Best practices with time zones?

I have a large time series data set with time stamps in UTC. I have an auxiliary data set with times in a certain time zone, the local time when the data was recorded (note that this is not my local time zone). I am making plots by specifying time intervals of interest. These are normally things like the morning of a certain date, and they "make sense" in the local time for the auxiliary data.

I am wondering if there is a good way to avoid having to add the time zone string to every date I have to type in. It seems somewhat excessive... but maybe it's the most clear? It's tempting to just add the offset to the UTC dataset and then just use the local times but have the system "think" everything is UTC, but that seems like a bad idea...

I'm generally trying to use lubridate. Let me know if you have any tips on this subject. Thanks!

I am not in any way an expert on such things but I would definitely not mislabel the data. It is too easy to forget you did that and end up in a tangle. You can enter the data without a time zone, so it gets the default UTC and then set it for all of the new data with the lubridate tz() function. You can also shift the original UTC data using the with_tz() function and just work in the local time. I prefer to make a new column of the shifted times, preserving the original values but that is more due to a personal preference for not overwriting original data than anything else.

I believe a good practice would be to store the data as POSIXct. That way all the information about the time zones is retained, and you would avoid a nasty surprise if & when you forget about the timezone shift in later stages of your analysis.

PRG <- as.POSIXct("2020-01-06 12:00", tz = "CET") # midday in Prague
LON <- as.POSIXct("2020-01-06 13:00", tz = "UTC") # one hour + one timezone off from Prague 

print(PRG - LON)
>Time difference of -2 hours
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Thanks for the replies. Makes sense I think... but here's a concrete example of the sort of thing I have in my code:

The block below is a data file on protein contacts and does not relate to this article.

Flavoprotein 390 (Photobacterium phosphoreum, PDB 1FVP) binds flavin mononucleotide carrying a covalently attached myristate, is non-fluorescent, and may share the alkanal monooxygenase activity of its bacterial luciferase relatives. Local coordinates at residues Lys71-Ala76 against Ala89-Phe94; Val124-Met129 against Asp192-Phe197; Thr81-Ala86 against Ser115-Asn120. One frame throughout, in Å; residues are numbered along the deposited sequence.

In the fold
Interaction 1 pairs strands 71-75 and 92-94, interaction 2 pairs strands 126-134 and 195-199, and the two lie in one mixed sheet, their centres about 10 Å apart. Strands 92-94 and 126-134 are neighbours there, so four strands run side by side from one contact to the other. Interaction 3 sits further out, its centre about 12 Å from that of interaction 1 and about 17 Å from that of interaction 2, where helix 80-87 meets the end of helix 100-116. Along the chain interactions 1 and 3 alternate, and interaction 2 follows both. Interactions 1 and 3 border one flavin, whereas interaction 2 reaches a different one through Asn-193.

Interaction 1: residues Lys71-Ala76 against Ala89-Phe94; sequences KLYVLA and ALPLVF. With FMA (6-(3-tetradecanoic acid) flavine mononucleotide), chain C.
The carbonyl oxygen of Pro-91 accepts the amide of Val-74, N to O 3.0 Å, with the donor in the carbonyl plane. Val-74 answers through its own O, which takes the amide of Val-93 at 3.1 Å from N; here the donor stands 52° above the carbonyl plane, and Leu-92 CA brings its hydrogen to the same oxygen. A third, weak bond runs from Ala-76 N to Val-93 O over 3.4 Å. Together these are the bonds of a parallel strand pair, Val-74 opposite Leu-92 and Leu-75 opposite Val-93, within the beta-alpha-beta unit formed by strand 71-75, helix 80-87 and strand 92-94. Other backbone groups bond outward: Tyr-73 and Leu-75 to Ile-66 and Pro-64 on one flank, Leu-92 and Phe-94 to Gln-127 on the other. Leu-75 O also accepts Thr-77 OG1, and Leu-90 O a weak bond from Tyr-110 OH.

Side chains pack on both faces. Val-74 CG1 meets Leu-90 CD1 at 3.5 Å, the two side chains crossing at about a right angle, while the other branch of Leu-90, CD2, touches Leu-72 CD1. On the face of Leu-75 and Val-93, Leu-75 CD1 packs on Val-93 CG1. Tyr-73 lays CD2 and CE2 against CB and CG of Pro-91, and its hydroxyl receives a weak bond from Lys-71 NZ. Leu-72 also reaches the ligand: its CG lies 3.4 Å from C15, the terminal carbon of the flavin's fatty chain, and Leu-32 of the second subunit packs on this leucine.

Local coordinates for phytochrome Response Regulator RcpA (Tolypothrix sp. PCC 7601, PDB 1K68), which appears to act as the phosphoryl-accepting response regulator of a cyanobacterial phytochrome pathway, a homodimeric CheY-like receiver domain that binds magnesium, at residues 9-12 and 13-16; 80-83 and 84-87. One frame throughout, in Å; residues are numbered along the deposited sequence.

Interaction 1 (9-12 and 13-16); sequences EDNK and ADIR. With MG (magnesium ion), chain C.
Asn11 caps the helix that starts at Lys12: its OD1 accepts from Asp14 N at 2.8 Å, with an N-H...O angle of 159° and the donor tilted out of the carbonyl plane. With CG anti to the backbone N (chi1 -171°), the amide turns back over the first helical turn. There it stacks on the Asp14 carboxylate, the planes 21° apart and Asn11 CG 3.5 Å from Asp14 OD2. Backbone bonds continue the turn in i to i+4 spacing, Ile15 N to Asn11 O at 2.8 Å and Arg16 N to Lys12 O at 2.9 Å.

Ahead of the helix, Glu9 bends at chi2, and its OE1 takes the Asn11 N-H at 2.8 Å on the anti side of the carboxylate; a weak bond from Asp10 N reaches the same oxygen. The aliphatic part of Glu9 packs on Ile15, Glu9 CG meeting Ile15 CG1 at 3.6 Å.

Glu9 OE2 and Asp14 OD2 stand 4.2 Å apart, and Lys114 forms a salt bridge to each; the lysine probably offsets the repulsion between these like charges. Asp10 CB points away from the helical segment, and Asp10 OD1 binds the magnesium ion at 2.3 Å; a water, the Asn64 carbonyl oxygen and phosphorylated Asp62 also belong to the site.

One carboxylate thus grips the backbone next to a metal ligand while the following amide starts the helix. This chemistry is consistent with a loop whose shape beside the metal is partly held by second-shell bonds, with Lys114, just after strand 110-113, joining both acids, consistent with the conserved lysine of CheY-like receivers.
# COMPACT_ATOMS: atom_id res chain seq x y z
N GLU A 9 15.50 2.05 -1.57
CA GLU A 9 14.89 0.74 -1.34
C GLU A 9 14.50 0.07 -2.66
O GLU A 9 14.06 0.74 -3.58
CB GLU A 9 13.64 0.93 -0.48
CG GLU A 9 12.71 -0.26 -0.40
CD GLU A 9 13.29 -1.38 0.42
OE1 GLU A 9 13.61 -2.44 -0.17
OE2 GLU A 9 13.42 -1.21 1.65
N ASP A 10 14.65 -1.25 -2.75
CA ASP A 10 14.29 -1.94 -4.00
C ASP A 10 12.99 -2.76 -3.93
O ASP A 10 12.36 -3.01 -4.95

starttime=force_tz(ymd_hms("2019-08-01T12:00:00"),"US/Mountain")
endtime=force_tz(ymd_hms("2019-08-31T00:00:00"),"US/Mountain")
plotsubset <- df %>% filter(t_stamp %within% interval(starttime,endtime)) 
ggplot(plotsubset) +  geom_line(aes(x=t_stamp,y=temperature))

And then I have a bunch of repeats of this sort of code with varying start/end times to plot different quantities at different times. So I have the string "US/Mountain" all over the place along with "force_tz" etc. I guess one way of doing that all at once is to put all of my start/end times into a data structure and apply the time zone all at once... Or maybe just something more like:

startraw="2019-08-01T12:00:00"
endraw="2019-08-31T00:00:00"
starttime=force_tz(ymd_hms(startraw),"US/Mountain")
endtime=force_tz(ymd_hms(endraw),"US/Mountain")

And then I can just copy and paste these blocks and separate the local times out onto separate lines. I guess this is really a pretty trivial thing, but it seems like there is clunkiness here. Maybe that's just the way it is with dates and times...

It looks & feels clunky indeed. The copy / pasting feels like a chore, and in addition is prone to risk.

I suggest outsourcing it to a function = declare once, and then call with different parameters of the date to be adjusted.

Would something like this do the trick?

mountainize <- function(timestamp) {
  lubridate::force_tz(lubridate::ymd_hms(timestamp),"US/Mountain")
}

starttime=mountainize("2019-08-01T12:00:00")
endtime=mountainize("2019-08-31T00:00:00")
2 Likes

Yeah, that's a good idea that now seems like it should have been obvious, thanks!

Glad to be of service! :slight_smile:

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